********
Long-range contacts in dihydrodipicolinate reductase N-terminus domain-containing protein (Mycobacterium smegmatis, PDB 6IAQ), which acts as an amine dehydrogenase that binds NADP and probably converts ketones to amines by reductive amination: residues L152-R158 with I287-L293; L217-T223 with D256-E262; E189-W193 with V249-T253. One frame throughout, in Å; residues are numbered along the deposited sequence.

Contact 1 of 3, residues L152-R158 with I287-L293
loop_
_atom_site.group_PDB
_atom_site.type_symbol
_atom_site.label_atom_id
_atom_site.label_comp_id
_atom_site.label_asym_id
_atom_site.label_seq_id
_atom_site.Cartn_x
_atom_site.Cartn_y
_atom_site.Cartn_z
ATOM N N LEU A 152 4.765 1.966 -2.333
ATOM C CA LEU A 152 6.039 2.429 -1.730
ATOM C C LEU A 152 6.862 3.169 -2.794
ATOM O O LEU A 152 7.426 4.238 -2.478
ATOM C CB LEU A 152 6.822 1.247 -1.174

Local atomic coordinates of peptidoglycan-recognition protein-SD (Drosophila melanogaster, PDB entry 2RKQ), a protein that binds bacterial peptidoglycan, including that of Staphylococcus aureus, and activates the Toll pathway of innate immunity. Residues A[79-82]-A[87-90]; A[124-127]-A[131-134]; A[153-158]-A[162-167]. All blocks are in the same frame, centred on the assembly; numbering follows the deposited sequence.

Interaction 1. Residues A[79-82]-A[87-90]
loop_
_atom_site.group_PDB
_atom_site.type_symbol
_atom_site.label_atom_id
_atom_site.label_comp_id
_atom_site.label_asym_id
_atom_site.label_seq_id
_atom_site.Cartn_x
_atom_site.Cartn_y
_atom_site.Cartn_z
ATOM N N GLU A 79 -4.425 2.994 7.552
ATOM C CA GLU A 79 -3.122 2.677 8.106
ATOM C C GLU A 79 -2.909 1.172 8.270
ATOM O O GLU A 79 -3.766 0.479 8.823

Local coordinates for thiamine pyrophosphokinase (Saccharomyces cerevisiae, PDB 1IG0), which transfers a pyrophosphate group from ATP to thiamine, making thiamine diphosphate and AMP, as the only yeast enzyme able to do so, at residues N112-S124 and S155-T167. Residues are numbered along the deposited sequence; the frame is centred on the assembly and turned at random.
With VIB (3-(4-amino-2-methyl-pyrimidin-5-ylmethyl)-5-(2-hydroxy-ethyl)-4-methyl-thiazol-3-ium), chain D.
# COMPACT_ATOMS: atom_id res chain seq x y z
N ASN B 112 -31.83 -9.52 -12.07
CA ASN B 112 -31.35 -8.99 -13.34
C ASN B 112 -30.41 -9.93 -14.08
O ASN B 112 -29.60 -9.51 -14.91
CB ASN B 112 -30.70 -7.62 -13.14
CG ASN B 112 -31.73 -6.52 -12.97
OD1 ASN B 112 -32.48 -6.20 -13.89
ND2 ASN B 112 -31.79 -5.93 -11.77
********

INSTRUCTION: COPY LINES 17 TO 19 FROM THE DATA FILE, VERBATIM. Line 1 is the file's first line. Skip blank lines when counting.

ATOM C CB LEU A 152 6.822 1.247 -1.174

Local atomic coordinates of peptidoglycan-recognition protein-SD (Drosophila melanogaster, PDB entry 2RKQ), a protein that binds bacterial peptidoglycan, including that of Staphylococcus aureus, and activates the Toll pathway of innate immunity. Residues A[79-82]-A[87-90]; A[124-127]-A[131-134]; A[153-158]-A[162-167]. All blocks are in the same frame, centred on the assembly; numbering follows the deposited sequence.

Interaction 1. Residues A[79-82]-A[87-90]